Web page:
Ruskin Bond

Book: Collected Fiction
Author: Ruskin Bond
Rating: 4 stars
Price: Rs. 395
Publishers: Penguin

Couple of months back, I bought a book written by Ruskin Bond titled “Ruskin Bond: Collected Fiction”. Ruskin Bond, from what I know, is an author who is known to all the Indians but only occasionally do you find people who have read his works. Browsing thought the shelves in Odyssey, Adyar in Chennai, I happen to notice the thick book (900 pages). It has about 75 short stories and 5 novel/novellas. Having read a handful of stories, the book looked promising enough to give me a good time. Sure it did.

In one of my previous posts, this is what i had to say about the stories:
“Yesterday, I was going through some of the short stories of Ruskin Bond which are set on rural India. The mundane background which every Indian can connect to, in his stories, takes you into times and minds of the characters. His stories revolve around serendipitous encounters which leave a lasting impression…… The stories narrate about a chanced meeting with a stranger, finding something that fascinates him about the stranger, and in many cases the stranger is lost in the wilderness of the crowd. Anything could fascinate the narrator, from a coy smile of a little girl to benevolence of a thief.”

One word that describes his language is ‘simple’. One can effortlessly run through the pages without having to look into dictionary or pause to digest a paragraph. The hold in the language is quite apparent when you notice that stories take you into imaginations without much difficulty. One thing that he does the best is describe nature. Any reader will be baffled by his description which can boast of mind blowing personifications, metaphors and attention grasping words. Most of his stories lie around jungles, ravines, hillocks and many of gods creatures, big or small.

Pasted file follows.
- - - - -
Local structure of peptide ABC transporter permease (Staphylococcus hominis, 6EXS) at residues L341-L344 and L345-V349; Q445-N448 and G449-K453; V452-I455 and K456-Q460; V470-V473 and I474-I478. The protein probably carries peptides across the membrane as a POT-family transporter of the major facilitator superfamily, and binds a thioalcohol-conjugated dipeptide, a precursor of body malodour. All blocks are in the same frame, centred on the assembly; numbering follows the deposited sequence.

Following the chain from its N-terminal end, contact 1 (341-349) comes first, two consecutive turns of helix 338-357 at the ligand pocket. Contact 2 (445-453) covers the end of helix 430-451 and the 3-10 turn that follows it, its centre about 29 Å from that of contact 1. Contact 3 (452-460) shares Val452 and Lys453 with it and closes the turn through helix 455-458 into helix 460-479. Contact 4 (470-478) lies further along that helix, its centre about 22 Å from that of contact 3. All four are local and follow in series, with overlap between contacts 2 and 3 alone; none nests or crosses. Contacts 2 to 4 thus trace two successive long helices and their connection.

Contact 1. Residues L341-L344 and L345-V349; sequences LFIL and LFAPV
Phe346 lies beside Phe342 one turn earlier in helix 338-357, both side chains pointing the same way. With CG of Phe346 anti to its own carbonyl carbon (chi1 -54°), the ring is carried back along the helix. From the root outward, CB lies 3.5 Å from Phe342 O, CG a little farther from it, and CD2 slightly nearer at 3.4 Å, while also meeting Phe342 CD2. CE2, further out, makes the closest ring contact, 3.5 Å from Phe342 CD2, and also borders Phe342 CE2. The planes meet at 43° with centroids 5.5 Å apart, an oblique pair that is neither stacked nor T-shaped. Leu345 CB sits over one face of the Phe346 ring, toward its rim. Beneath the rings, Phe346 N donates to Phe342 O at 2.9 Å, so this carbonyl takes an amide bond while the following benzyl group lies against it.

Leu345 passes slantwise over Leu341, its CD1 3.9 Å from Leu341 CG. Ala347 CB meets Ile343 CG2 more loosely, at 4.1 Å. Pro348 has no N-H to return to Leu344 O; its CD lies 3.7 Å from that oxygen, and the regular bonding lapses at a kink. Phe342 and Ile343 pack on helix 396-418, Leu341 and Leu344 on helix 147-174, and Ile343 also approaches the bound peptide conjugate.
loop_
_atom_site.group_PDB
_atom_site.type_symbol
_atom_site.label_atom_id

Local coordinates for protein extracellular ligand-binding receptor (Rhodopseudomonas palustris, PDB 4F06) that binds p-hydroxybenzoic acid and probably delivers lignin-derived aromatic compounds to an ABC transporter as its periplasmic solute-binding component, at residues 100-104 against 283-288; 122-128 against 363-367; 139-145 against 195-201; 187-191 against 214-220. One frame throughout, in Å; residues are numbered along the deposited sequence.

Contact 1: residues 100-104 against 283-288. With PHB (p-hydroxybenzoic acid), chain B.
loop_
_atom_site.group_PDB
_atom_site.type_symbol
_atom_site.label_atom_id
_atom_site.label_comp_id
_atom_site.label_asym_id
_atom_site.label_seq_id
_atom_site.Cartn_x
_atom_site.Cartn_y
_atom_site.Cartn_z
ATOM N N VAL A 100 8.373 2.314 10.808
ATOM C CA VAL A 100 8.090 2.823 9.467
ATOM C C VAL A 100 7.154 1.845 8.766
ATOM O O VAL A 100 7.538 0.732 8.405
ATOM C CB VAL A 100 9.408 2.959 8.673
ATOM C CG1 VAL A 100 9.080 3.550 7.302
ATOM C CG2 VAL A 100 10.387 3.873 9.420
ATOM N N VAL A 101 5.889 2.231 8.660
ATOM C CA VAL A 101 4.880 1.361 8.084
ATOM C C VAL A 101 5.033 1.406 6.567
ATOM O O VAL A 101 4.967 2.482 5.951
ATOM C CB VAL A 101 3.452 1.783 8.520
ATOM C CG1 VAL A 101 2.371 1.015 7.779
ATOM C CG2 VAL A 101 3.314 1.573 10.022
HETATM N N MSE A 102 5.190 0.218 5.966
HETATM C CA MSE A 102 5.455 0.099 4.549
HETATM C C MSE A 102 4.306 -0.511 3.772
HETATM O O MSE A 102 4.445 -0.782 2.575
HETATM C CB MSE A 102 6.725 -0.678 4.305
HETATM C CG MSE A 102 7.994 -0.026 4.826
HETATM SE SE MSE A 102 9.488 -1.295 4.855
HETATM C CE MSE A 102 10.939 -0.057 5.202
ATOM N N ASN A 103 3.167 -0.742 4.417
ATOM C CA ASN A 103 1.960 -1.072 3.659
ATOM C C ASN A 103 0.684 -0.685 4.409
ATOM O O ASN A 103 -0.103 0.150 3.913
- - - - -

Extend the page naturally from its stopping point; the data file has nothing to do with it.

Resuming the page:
Many-a-times narrated in first person, the central theme of the stories is usually held by a young boy yet to be 10, or an adolescent. A child’s simple pleasures like running along a stream, watching a sunset, observing a tree tremble against gusty winds are all magically brought back to life even as we live in this material world. I shouldn’t deny the fact that all of his stories remind us to get back the excitement packed inner child in us and rediscover those simple pleasures. Some of his stories capture the youthful enthusiasm in adolescence, the desire to unravel the mysteries that lie behind the obvious. In an otherwise dull train journey, the main character, in some of his stories, decides to take a stroll outside the bound of the railway station of a forsaken village. The discovery of life and other means of livelihood brings as mush amusement to the readers as the character himself. When speaking of Ruskin Bond, ghost stories can’t be left behind. The chilling stories are sure leave you stunned for quite a while. My favorite story in the entire collection happens to be a ghost story called, ‘face in the dark.’

The collection also features two novellas called ‘Room on the Roof’ and, its sequel, ‘Vagrants in the Valley’. Based on similar genre described above, this can be seen as several short stories put together. The plot starts with a young adolescent, Rusty, escape from the stifling atmosphere of his Anglo Indian guardian. Out of the cage, he meets some Indian friends when he start indulging in their lives, tastes his first Gol-Guppa among lot of other things. The story blossoms into Rusty inching towards forming his goals. ‘Vagrants in the Valley’ picks off right where ‘Room on the Roof’ left off. Along with his friend Kishan, Rusty travels in the pains of the north India leaving a lasting impression on the reader’s minds.